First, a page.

You need to make sure that the idea teaches the reader something few other people know.
You can’t be sold on your own naivety to an idea.
As copywriters we have the impossible task of becoming an expert on the subject we’re writing about… and then we have to find out what the experts don’t even know.
It’s tough – but essential.
If you run with an idea that is already widely understood by those in the industry and you try to present it as something wildly new – it’s going to make you look foolish.
Looking at it slightly differently, you need to define what makes your idea unique.
And I mean the idea, not the copy.
Before you even try to make your copy unique, you need to make your idea unique.
So, what have we got so far?
An inherently sound idea that confirms what people already think, but informs them of a unique new element that they’ve not come across.
Cool, now we just need to take one more step…
Step Three: Astound
Your idea must be delivered in a new and simple way that shocks and intrigues the reader.
This is where we start to introduce the principles of copy…
But if you’ve properly considered your idea in light of the first two steps, writing the copy itself is going to be much easier.
As I said at the start, writing copy for genuinely new and unique ideas will always be faster and, most likely, more effective.
At this final stage, you need to figure out how you can astound people with your idea.
For me, this goes back to Eugene Schwartz’s idea of customer awareness.
You need to establish what level of awareness your audience has about your idea…
For example, let’s say you were selling washing machines in 1908 (which is when they were invented, interestingly… in Chicago).
At that stage you could go to market and say…
Imagine if you could put all your dirty clothes in a box and then take them out an hour later and they’d be clean.
People would think you were some kind of wonderful washing witch.
But flash forward to today and people would laugh you out of the room, hence adverts for washing machines these days involving weird futuristic science or some middle-class aspirational balls.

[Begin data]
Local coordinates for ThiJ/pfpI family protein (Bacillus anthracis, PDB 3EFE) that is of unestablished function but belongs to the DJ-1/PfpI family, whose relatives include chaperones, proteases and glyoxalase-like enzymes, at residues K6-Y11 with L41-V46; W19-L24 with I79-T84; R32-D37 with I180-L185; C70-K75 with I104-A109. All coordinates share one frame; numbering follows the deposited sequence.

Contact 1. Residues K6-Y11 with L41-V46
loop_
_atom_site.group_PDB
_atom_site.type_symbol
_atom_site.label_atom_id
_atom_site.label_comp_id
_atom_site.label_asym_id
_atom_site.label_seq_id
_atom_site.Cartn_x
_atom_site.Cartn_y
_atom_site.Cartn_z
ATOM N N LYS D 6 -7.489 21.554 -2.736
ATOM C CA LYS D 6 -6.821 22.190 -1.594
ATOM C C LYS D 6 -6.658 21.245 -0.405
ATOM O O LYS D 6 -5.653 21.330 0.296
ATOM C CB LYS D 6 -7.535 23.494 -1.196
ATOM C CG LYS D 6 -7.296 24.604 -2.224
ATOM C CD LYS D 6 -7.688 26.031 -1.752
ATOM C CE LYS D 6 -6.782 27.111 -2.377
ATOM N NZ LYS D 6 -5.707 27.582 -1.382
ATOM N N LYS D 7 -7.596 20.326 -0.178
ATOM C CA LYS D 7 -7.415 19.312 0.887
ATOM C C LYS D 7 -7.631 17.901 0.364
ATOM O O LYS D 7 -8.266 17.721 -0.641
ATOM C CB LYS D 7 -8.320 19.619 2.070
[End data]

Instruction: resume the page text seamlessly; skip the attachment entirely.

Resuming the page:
In 1908, awareness of washing machines was very low, so just the basic idea was astounding.
By 2018, I expect only an advert that promises the washing machine will also make beer from the dirt of your clothes will be effective
So, how do you test customer awareness of your idea?
Well, one thing to definitely NOT do is only share it with other copywriters, or marketers, or people inside your business.
They will have too much baggage… they will want to prove they already understand the idea… and they’ll be bias depending on whether they like you or not.
Instead you should take your idea on the road and test it with as many random people with no stake in your business at all.
I’m talking about your partner… your mother… your friend next door… even the guy in the corner shop who is weirdly over familiar every time you go in… ask what he thinks.
Bottom line is: don’t wait to test an idea out AFTER you’ve written your copy – that’s dumb.
Use the steps I’ve outlined above to identify whether you’ve got a good idea on your hands.
If you have, go for it.
If you haven’t, save yourself a headache and rethink it.
P.S. I’ve put together a simple to follow guide that outlines my own training methods as well as detailing more than twenty ways to boost the conversion of your current copy.
Filled with specific writing tasks I’ve used to train successful copywriters, I guarantee this will help improve your copywriting – or your money back.